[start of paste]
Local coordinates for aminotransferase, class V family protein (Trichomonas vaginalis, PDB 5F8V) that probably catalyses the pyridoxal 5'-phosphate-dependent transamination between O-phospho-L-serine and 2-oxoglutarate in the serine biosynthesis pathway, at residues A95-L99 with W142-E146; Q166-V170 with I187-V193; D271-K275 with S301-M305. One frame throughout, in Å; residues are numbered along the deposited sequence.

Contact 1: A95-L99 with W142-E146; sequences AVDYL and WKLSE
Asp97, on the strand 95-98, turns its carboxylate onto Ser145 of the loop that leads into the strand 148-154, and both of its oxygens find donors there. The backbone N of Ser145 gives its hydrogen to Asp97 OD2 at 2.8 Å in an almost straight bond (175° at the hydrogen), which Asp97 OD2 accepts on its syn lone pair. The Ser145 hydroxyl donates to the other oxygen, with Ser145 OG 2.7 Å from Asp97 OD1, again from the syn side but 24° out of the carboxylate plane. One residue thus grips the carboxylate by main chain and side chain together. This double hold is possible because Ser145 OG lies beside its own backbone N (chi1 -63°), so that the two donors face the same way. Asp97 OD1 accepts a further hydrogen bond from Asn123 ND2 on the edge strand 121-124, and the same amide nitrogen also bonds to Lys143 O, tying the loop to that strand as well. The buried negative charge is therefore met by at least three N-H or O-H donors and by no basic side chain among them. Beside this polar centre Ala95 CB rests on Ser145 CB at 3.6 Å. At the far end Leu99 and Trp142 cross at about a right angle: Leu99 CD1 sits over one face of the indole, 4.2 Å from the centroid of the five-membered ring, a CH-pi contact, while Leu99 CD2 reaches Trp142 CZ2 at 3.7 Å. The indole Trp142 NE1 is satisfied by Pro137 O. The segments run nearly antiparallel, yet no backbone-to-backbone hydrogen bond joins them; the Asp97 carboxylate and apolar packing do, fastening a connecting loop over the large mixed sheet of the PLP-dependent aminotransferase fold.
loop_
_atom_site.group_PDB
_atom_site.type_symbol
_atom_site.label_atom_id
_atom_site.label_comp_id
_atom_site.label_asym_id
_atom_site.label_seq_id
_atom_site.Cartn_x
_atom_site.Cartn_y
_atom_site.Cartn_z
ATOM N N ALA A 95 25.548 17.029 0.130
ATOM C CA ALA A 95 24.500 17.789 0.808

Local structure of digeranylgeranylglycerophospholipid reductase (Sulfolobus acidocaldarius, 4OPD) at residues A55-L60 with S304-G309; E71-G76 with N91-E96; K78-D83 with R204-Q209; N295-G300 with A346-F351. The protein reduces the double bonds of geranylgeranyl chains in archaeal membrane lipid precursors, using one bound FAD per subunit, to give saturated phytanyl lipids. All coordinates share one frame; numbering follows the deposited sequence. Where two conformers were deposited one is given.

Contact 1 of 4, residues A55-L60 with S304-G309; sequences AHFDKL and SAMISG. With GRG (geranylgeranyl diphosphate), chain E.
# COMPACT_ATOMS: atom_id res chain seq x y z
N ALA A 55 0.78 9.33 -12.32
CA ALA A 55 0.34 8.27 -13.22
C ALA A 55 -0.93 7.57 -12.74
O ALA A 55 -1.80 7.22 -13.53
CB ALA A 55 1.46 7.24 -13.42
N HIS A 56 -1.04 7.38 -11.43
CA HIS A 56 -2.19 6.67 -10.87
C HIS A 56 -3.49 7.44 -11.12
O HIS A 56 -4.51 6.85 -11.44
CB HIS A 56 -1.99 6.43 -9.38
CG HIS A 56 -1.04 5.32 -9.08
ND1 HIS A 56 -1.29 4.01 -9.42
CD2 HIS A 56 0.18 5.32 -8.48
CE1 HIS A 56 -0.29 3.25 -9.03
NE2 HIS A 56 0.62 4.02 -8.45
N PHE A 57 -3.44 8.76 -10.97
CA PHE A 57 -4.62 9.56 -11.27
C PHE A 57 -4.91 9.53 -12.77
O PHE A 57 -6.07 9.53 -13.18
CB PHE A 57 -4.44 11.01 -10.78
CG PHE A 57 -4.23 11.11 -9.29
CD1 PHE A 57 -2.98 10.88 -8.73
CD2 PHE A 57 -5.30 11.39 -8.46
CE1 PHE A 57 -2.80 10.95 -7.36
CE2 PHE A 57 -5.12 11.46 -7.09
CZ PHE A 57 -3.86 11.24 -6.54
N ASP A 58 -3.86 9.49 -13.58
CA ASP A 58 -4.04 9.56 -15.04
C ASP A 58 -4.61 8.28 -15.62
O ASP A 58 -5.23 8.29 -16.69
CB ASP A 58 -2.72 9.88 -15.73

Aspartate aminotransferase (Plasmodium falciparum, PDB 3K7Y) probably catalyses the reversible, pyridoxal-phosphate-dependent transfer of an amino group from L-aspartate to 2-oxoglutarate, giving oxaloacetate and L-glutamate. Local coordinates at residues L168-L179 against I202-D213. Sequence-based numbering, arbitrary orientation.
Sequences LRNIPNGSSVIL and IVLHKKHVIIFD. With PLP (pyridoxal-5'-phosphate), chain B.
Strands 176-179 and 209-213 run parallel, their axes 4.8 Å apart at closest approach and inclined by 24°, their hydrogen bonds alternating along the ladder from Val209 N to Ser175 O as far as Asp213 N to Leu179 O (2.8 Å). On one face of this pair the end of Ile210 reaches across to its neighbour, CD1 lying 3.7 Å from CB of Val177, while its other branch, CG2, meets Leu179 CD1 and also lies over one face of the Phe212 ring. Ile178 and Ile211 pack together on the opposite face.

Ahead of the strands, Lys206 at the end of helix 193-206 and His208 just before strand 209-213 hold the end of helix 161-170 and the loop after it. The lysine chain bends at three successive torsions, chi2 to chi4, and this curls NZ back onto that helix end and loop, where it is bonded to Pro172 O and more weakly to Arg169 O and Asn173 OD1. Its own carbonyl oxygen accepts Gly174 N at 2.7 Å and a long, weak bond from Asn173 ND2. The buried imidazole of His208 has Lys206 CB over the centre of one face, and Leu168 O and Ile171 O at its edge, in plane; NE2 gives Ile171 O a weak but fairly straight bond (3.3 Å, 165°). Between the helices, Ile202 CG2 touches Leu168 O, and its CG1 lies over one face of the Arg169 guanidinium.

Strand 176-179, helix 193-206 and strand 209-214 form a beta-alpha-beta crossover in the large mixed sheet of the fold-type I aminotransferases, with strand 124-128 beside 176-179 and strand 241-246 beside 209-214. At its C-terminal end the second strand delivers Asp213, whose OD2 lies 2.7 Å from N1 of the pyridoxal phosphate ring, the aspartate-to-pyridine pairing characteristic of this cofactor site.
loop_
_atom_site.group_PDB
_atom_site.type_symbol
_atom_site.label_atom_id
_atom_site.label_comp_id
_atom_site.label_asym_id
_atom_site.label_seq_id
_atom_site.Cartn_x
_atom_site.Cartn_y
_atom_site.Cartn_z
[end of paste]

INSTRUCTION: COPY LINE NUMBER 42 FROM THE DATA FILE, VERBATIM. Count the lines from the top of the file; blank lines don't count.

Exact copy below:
CE1 PHE A 57 -2.80 10.95 -7.36